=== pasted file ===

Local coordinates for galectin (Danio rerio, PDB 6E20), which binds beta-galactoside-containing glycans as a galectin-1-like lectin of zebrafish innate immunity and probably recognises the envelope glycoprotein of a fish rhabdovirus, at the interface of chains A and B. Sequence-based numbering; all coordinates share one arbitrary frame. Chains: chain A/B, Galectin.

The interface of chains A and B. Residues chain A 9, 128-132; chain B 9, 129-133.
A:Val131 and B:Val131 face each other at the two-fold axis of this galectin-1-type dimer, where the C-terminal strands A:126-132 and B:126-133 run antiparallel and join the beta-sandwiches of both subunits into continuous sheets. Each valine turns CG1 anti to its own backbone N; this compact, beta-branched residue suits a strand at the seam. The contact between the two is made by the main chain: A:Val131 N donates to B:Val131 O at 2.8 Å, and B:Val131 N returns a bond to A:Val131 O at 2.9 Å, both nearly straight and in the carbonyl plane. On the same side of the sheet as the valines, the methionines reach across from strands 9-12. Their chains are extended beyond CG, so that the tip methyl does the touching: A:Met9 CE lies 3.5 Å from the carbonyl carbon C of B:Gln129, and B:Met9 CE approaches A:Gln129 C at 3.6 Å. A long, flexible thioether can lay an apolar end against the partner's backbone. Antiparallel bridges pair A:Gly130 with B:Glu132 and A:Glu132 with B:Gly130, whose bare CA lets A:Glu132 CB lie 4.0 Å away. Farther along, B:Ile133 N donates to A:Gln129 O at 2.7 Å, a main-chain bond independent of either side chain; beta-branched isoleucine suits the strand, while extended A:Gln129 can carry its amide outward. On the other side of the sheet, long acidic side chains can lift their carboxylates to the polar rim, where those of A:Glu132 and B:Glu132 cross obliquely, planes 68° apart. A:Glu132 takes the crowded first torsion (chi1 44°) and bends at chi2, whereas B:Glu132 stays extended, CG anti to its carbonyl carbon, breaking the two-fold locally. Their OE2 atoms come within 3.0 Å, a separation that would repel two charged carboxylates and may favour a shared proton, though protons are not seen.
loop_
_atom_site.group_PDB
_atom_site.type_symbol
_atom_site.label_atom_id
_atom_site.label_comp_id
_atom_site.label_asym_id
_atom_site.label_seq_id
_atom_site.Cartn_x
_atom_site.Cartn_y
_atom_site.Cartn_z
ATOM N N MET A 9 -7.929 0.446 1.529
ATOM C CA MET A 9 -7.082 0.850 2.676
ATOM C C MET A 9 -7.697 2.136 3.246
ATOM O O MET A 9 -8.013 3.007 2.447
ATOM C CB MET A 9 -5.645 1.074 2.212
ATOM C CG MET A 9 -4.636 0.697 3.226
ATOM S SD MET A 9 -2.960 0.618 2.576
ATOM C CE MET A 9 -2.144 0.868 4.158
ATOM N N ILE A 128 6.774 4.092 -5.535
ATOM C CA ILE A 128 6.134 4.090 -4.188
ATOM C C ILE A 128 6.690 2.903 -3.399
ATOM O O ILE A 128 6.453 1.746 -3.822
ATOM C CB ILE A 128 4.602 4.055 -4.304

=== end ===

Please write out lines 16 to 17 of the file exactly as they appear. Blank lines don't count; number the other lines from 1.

ATOM C C MET A 9 -7.697 2.136 3.246
ATOM O O MET A 9 -8.013 3.007 2.447